Despite only being used by a handful of people (relative to the global population, of course), Maltese is an extremely diverse language with lots of different ways to express yourself. Still, we often find ourselves being lazy with our word choices, sticking to the simpler version or even worse, just bastardising the English word.
Well, in the case of ‘thank you’ at least, we have a solution thanks to our good friends at Kelma Kelma.
The list is as follows:
Due to the site’s internal formatting, Maltese characters only show on mobile.
A plain and simple thanks. It also sounds way better than “tenkju” or “tankjù”. Or even worse, “thank you int”.
2. Niżżik ħajr
Niżżik ħajr (together with inroddlok ħajr) are the bookish variants of grazzi. They have a literary ring to them. Basically, using them will make you sound like Dun Karm or some character out of Ipokriti.
A more formal version of grazzi. Think of it as the thank you to thanks. Add “minn qalbi” or “minn qiegħ qalbi” for more drama.
4. Nibqa’ nafhulek
Roughly translated to ‘I’ll be sure to remember this’. The nice thing about this expression is that you’re doing more than just thanking, you’re remaining grateful.
5. Issa xi ngħidlek?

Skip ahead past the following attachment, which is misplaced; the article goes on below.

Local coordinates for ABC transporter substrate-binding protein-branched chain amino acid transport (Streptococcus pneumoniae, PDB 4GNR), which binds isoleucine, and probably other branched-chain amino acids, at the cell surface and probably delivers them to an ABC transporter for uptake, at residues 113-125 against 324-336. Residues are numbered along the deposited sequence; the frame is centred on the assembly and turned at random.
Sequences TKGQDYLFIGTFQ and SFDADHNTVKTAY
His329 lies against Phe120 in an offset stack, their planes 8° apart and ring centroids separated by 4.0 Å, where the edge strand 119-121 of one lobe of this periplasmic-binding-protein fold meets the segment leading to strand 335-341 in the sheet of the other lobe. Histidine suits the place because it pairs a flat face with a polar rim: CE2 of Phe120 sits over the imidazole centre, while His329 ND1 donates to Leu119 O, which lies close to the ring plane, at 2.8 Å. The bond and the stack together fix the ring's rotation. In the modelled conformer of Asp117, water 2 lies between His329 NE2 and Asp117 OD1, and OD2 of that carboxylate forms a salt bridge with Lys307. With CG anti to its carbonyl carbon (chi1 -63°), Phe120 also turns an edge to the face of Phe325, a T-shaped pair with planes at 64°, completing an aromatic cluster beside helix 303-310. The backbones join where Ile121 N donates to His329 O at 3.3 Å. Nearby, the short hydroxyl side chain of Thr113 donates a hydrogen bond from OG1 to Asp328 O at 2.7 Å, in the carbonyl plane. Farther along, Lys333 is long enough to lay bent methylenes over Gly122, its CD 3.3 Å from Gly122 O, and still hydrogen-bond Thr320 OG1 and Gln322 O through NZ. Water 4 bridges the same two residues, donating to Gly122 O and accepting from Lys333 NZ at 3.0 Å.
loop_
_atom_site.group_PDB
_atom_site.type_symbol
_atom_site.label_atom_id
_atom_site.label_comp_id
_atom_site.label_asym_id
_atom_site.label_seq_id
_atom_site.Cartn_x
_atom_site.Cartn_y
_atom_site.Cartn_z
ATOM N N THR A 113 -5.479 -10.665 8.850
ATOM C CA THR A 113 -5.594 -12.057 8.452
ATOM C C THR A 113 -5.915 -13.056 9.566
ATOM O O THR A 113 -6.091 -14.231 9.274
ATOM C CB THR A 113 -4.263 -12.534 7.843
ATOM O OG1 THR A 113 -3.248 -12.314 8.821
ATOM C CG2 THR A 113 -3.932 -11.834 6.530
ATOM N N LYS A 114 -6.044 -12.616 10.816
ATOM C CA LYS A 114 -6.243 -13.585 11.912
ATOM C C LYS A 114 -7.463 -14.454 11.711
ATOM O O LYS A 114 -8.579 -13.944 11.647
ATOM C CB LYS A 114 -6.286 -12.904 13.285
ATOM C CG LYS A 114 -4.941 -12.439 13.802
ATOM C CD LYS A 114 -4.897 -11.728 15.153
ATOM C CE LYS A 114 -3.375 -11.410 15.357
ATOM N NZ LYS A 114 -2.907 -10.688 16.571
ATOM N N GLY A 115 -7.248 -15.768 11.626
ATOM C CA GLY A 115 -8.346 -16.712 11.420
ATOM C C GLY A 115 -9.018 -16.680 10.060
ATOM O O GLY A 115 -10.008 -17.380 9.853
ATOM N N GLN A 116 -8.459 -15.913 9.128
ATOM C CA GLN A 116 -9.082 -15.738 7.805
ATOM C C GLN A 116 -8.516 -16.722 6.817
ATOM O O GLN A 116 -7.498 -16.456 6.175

Did someone do something that’s left you speechless? These words of praise should do the trick.
6. M’hawnx bħalek
When there’s no one like the person you’re thanking, this is the one for you. And it is typically followed by “xbin”, “sieħbi”, “kink”, “my friend” or the like.
7. M’hawnx prezzek
Same as the above, but more to do with them being priceless than simply unique. Adds a touch of poetry to the whole thing.
8. Ma kellekx xi tridu
This is sometimes used for politeness’ sake. Like when somebody gives you a gift and you say “ma kellekx xi tridu taaa”, but deep down you’re saying yes, yes, make it feel like Christmas all over again, meta trid ħi.
9. Il-Bambin bagħtek
Save this one for your all the people you feel are a Godsend, like a friend who passes for you after you suffer a puncture.
10. Għall-bżonnijiet tiegħek
An extra dollop of good karma that’ll come back to the person for the wonderful thing they’ve done.
11. Għal ruħ min għandek mejjet
The same as the above karma, but directed towards deceased relatives, rather than just your day-to-day karma.
They vary in length, situation and intensity of thank, but really, do yourself a favour and try to work these into as many conversations as you can!